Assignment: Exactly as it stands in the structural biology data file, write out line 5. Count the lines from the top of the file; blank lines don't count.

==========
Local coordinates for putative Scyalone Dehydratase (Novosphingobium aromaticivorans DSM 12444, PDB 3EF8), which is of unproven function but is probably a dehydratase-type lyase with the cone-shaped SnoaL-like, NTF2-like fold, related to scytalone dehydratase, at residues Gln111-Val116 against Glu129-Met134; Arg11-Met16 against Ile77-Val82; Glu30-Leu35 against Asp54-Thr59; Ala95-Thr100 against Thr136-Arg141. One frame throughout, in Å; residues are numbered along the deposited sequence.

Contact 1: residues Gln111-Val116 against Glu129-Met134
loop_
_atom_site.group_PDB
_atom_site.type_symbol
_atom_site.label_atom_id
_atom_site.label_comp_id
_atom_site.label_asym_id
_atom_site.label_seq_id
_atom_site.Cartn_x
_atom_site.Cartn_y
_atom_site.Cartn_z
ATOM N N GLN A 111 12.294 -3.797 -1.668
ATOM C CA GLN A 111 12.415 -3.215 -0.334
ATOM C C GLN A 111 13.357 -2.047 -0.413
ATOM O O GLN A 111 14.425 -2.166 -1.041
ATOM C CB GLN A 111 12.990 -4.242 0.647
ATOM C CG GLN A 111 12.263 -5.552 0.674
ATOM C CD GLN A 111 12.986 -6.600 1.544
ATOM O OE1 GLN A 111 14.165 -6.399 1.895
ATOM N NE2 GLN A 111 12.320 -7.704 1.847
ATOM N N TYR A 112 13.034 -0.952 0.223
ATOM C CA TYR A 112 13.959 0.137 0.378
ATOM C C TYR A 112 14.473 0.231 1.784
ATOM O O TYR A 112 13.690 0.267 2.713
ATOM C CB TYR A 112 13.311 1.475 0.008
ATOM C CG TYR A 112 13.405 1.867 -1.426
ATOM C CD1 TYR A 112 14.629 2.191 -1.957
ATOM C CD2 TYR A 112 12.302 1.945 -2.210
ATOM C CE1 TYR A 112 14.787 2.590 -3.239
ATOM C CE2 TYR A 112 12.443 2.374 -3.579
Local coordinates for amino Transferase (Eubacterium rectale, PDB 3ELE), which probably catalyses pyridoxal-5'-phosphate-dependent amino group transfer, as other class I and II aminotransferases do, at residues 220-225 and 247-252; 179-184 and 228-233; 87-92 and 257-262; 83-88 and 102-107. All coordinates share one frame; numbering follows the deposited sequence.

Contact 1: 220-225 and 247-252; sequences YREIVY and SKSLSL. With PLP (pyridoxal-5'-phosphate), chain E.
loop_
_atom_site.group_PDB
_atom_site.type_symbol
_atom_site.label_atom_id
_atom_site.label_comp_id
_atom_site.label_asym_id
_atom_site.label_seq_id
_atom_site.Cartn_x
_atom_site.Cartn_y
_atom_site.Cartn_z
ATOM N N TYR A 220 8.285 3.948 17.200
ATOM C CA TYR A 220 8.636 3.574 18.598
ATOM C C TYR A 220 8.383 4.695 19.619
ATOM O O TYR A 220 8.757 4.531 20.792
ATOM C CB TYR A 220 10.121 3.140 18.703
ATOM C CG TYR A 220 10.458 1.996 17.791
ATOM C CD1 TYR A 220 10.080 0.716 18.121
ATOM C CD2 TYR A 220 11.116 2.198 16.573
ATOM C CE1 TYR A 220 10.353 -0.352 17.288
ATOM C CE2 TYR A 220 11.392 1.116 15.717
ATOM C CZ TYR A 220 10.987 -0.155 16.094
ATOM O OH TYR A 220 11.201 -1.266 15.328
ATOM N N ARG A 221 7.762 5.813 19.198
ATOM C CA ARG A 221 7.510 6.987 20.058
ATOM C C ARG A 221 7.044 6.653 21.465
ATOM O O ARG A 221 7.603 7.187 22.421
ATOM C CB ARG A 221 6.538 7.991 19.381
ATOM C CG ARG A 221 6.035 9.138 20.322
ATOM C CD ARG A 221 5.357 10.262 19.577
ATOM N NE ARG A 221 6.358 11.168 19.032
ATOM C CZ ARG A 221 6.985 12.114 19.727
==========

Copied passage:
_atom_site.type_symbol